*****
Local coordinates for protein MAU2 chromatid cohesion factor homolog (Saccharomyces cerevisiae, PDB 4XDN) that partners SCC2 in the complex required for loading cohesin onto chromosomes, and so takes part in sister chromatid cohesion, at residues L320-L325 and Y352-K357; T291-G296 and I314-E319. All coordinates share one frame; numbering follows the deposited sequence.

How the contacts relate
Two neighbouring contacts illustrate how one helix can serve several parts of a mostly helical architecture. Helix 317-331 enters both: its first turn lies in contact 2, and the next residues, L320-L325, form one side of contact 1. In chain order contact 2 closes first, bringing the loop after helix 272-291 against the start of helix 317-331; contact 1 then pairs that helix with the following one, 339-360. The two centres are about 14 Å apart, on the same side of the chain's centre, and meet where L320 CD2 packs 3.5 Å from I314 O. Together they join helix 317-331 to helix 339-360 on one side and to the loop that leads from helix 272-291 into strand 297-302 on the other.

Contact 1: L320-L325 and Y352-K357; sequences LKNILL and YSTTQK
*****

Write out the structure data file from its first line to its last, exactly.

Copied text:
Local coordinates for protein MAU2 chromatid cohesion factor homolog (Saccharomyces cerevisiae, PDB 4XDN) that partners SCC2 in the complex required for loading cohesin onto chromosomes, and so takes part in sister chromatid cohesion, at residues L320-L325 and Y352-K357; T291-G296 and I314-E319. All coordinates share one frame; numbering follows the deposited sequence.

How the contacts relate
Two neighbouring contacts illustrate how one helix can serve several parts of a mostly helical architecture. Helix 317-331 enters both: its first turn lies in contact 2, and the next residues, L320-L325, form one side of contact 1. In chain order contact 2 closes first, bringing the loop after helix 272-291 against the start of helix 317-331; contact 1 then pairs that helix with the following one, 339-360. The two centres are about 14 Å apart, on the same side of the chain's centre, and meet where L320 CD2 packs 3.5 Å from I314 O. Together they join helix 317-331 to helix 339-360 on one side and to the loop that leads from helix 272-291 into strand 297-302 on the other.

Contact 1: L320-L325 and Y352-K357; sequences LKNILL and YSTTQK